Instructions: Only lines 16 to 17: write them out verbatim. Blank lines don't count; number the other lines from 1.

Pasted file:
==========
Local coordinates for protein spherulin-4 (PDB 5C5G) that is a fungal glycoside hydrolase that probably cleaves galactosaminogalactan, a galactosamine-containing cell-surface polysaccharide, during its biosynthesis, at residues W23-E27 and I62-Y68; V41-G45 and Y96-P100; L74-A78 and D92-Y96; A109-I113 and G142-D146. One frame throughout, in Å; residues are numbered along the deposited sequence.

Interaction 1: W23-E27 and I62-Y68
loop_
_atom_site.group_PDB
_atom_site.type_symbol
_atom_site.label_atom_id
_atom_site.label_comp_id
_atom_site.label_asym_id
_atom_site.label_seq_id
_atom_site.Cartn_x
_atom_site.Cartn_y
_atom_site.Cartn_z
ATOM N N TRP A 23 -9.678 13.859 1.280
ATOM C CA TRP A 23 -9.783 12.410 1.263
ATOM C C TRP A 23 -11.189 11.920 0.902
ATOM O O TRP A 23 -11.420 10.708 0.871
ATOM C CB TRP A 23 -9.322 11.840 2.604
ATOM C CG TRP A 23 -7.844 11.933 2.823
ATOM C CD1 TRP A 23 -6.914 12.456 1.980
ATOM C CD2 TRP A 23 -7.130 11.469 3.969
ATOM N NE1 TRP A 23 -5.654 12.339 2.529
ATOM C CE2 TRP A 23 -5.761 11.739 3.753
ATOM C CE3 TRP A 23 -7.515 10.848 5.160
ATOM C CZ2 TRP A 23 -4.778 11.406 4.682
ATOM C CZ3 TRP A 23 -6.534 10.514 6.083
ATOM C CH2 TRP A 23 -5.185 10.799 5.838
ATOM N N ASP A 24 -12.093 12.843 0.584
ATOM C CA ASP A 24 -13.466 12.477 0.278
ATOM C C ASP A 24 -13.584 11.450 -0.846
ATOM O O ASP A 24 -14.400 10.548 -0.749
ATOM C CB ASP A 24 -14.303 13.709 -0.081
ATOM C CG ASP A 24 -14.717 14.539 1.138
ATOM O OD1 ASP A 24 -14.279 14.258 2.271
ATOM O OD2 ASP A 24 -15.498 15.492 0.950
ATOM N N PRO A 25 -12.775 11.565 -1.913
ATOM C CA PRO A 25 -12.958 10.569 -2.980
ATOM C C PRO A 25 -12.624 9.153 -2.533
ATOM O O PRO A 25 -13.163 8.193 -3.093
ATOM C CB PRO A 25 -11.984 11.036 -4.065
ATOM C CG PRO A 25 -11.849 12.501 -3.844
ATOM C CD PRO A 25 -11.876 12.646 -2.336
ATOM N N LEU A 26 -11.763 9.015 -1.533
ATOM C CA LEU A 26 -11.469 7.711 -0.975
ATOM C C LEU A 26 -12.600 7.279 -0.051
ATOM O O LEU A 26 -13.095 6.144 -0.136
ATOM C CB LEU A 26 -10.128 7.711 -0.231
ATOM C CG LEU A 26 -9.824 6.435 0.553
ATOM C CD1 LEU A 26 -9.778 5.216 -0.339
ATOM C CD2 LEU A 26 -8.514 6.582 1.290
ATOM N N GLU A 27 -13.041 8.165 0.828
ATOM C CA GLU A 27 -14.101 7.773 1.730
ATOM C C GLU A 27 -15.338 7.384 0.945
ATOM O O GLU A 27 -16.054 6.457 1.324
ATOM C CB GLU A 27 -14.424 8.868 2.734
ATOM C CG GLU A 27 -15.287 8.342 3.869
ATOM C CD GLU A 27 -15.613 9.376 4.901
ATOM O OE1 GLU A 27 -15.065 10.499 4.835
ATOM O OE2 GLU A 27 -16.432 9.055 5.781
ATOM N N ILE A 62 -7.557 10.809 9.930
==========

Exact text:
ATOM O O TRP A 23 -11.420 10.708 0.871
ATOM C CB TRP A 23 -9.322 11.840 2.604